Terminating a Tenancy After the Death of the Tenant
Terminating a Tenancy After the Death of the Tenant

How do you deal with Terminating a Tenancy After the Death of the Tenant?

When a tenant dies, the assured shorthold tenancy agreement does not automatically end.

The tenancy is transferred temporarily to the Public Trustee if a tenant dies:

  • without a will
  • with a will but without an executor

If the deceased tenant has left a will, the tenancy will vest in his executors. If he has died intestate, the tenancy vests in the Public Trustee (Administration of Estates Act 1925).

There is often confusion as to what notice should be served to seek possession of the property when a sole tenant dies.

How to Claim Possession of the Property

You must:

  1. Serve notice on the Personal Representative of the deceased tenant.
  2. Serve a copy of the notice and completed the NL1 form to the Public Trustee.
  3. Seek for the Personal Representative of the deceased tenant to surrender the tenancy.
  4. Seek an Order for Possession of the property, where the tenancy is not surrendered.
  5. Obtain a warrant or writ for possession to enforce the Order for Possession.
  6. Serve a notice under the Torts (Interference with Goods) Act 1977 on the Personal Representative of the deceased tenant in relation to any uncollected possession left at the property before disposing of any of the deceased tenant’s possessions.
Serving Notice

Section 18 of the Law of Property. (Miscellaneous Provisions) Act 1994 sets out the method of service after death for notices that affect land interests:

(1) A notice affecting land which would have been authorised or required to be served on a person but for his death shall be sufficiently served before a grant of representation has been filed if—

(a) it is addressed to “The Personal Representatives of” the deceased (naming him) and left at or sent by post to his last known place of residence or business in the United Kingdom, and

(b) a copy of it, similarly addressed, is served on the Public Trustee.

The notice should be addressed to “The Personal Representative of [full name of the tenant who died] of [last known address for the tenant who died]”.

A copy the notice and NL1 form must be served on the Public Trustee, it should also be served on The Personal Representative of the tenant who has died.

Order an NL1 application form to register notice from Landlord Advice UK, OyezStore or from Shaws. The form usually costs no more than £10.

Method of service

When a tenant dies the tenancy forms part of their estate and it vests in the Public Trustee until the grant of administration or representation (the granting of probate), as per section 9 of the Administration of Estates Act 1925, and section 14 of the Law of Property (Miscellaneous Provisions) Act 1994.

In accordance with section 14 of the 1994 Act, the vesting of the tenancy in the Public Trustee does not actually confer any beneficial interest in the tenancy, nor does it create any obligation or liability. It is purely for the purpose of performing administrative functions to receive and record information. In other words, the administrator or executor of the estate does not become the tenant and therefore does not have personal liability to pay the rent or comply with the terms of the tenancy.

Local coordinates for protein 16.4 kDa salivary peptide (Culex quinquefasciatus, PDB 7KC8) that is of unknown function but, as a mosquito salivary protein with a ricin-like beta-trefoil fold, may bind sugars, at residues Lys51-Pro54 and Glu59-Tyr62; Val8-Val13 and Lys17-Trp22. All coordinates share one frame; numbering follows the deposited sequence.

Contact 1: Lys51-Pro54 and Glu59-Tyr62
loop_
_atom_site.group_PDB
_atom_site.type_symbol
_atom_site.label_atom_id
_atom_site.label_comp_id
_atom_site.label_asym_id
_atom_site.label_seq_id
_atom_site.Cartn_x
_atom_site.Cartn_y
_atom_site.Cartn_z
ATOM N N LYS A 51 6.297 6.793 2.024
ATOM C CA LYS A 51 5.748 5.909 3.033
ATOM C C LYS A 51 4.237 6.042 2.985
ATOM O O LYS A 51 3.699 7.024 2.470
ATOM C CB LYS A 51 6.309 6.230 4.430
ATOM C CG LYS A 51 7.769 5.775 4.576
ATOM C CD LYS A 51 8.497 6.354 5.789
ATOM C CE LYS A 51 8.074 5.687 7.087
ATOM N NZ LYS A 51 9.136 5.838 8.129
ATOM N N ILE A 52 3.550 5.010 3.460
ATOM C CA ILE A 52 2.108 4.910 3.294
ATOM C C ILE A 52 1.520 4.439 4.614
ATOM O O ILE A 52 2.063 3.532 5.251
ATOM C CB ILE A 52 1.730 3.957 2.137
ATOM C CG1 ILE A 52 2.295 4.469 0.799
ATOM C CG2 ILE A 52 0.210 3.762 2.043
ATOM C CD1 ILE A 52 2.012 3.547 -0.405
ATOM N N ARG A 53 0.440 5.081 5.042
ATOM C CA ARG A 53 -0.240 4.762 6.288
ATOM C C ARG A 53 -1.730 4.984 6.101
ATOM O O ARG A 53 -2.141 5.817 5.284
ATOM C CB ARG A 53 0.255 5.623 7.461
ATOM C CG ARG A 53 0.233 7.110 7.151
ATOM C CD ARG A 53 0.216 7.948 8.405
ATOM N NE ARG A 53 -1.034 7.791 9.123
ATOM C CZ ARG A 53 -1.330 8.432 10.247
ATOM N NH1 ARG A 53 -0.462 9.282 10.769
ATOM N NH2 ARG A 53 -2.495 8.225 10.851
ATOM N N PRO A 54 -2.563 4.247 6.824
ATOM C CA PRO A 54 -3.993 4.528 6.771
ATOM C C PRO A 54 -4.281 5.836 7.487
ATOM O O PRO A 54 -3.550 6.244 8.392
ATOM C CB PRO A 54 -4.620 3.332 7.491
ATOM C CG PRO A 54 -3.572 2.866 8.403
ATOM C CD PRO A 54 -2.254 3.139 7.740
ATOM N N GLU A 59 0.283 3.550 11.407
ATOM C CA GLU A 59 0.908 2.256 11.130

It must be stressed that before the grant of probate, for a notice to be validly served, it must be served on both the deceased and the Public Trustee. Service on just one recipient will not be sufficient.

What notice should be served?

This guidance applies to assured shorthold tenancy only. The appropriate notice(s) to serve when a sole tenant dies is therefore a notice under section 8 of the Housing Act 1988, citing ground 7 of Schedule 2 to the Housing Act 1988.

It is also possible to seek possession of the property by way of a notice to quit as has been the case in a wide range of cases, such as Pavey v London Borough of Hackney (unreported) 21 November 2017.

Where an assured or secure tenant dies, the statutory security of tenure is lost (because the tenant is no longer occupying the property as their only or principal home – s.81, Housing Act 1985; s.1, Housing Act 1988) but the contractual tenancy will remain in existence.

Likewise, when a tenant of an assured shorthold tenancy dies, they are no longer occupying the property as their only or principal home. An assured shorthold tenancy is a type of assured tenancy. All the requirements of an assured tenancy apply, including that it must be a tenancy of a dwelling-house let as a separate dwelling to an individual, who is a sole or joint tenant, where the tenant or at least one of the joint tenants occupies the house as their only or principal home.

Therefore, when a tenant of an assured shorthold tenancy dies, the statutory security of tenure of lost, but the contractual tenancy continues to exist. This is the basis upon which a notice to quit would be used to seek possession of the property in such circumstances.

Planning Ahead

Where a sole tenant has died, the landlord should immediately make contact with the tenant’s next of kin, or where this is not known, make enquiries to get in contact with the deceased tenant’s next of kin.

This will assist in identifying whether the tenant died intestate, or whether there is an executor of the tenant’s estate. This is important, as it determines who any notice seeking possession of the property should be served on. 

You can obtain free legal advice from the Probate Legal Advice.